“Foulweather Bluff,” Kitsap County painting was inspired by a simple morning walk along the shoreline with my dog Laura when we lived in the Pacific Northwest. We lived on a small hillside overlooking Admiralty Inlet and the Olympic Mountains with the beach a mere half mile away.
I’d taken several photos which I’d tucked away and left forgotten. A long time passed and I finally rediscovered the photos. Memories of the beautiful day and our lovely walk flooded in.
I composed these photos into one image, not trying to duplicate a photo.
Rather, what I was trying to do, was to convey the mood and atmosphere I felt the day of the walk. To obtain “the impression of the place,” not the specific rock, tree stump or mail box number.
Pastels soft, sensitive, evocative
Pastels are a soft, sensitive and evocative medium that delivers a colourful punch when needed. They’re a dry medium, so they are very easy to just put down or pick up and start again at any time. I don’t have to worry about nasty hard edges drying with my soft pastels. I like the soft blurry edges for depth.
I have a favourite brand of soft pastels, Unison.
These are extremely soft and buttery, melt on the paper making colour blending and soft edges super easy. Definitely worth the money. I also use other brands, Art Spectrum, Sennelier, Schminke and Rembrant. They’re good quality and have a good range of colours.
Colours in Foulweather Bluff, Kitsap County pastel painting
I’ve used White, cerulean, several lavenders, burnt umber, prussian blue, yellow ochre, burnt sienna – all working together to create a cool dominance. The tiny bits of burnt sienna and yellow ochre balance it out and prevent it from going too cold.
These colours of soft pastels were blended, merged together, for areas of distance and background. Skimmed over the top for texture useful for foreground areas then, used sharp & tight without any softening for areas I wanted the eye to be drawn towards.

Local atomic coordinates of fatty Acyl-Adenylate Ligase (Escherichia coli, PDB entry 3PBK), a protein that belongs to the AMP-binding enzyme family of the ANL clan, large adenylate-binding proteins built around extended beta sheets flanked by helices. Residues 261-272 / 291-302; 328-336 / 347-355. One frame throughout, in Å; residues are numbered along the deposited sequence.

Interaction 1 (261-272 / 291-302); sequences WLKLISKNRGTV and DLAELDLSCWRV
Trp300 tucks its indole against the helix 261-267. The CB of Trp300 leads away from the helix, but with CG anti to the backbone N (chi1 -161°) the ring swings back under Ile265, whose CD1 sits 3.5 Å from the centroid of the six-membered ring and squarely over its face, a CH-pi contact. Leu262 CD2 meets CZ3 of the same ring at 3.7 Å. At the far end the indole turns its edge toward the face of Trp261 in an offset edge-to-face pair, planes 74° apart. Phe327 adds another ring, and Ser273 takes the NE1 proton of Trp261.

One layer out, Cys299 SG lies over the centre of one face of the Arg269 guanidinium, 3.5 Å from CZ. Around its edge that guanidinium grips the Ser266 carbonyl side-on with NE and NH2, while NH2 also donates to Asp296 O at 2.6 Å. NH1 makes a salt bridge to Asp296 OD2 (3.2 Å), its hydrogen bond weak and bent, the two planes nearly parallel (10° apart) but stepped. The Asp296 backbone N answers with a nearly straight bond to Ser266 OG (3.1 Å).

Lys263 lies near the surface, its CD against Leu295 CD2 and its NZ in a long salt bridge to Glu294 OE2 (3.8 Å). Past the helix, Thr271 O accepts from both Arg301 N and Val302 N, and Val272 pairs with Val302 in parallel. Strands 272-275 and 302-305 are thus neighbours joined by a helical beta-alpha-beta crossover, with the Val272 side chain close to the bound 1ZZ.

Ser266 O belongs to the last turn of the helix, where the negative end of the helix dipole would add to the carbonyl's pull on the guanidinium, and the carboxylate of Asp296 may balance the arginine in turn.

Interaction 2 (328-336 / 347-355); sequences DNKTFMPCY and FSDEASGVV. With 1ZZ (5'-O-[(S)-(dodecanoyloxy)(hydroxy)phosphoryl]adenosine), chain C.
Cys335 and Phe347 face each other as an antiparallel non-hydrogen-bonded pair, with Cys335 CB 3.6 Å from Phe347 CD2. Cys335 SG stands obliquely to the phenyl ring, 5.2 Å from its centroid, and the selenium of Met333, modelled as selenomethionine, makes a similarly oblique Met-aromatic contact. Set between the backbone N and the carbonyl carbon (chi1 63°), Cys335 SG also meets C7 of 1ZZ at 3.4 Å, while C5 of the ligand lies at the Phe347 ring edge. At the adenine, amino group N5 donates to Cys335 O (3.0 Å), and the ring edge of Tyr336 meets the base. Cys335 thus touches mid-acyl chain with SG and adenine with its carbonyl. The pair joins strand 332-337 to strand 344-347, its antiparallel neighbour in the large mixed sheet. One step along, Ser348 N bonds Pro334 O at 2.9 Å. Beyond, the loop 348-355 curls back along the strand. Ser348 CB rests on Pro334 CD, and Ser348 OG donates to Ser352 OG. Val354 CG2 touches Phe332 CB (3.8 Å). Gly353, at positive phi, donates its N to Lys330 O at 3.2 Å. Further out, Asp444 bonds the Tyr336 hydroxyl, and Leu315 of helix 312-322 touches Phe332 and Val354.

Pastel colours have a rich vibrant intensity that I find delightful. Artist quality pastels, the good brands are archival. These paintings will not fade! It does depend on the specific brand and colours you are using though.
Versatility in Pastel techniques and applications
Pastels are quite versatile. If you wish, you can dampen your paper first and then apply them for a wet fluid look. They can be great tools for “hand-colouring” your black and white photographs. If you’re so inclined use them on cardboard, newsprint, cartridge papers for a non-archival product.
Pastels can be used on different types of papers equally successfully, depending upon what outcome you’re after.
Sometimes I use Hot Press watercolour paper when I want a fast quick drawing type of pastel painting. I’ve used the gritty toothed pastel coloured paper and enjoy using it damp. Stonehenge, Coventry Rag, Roma Fabriano papers are also great to work on.
The delicate pastel sample colours above was worked onto a pastel board, which I actually liked. I didn’t have high hopes that I’d love it, but it had a rather nice feel to it, so I’ll be using it again.
I just have one small issue with pastels, the same one most everyone else does – they are a wee bit messy.
But, really now. Art IS messy. So, lets throw caution to the winds and paint, draw, splatter, spray to our hearts content!
Go Ahead. Make a Mess.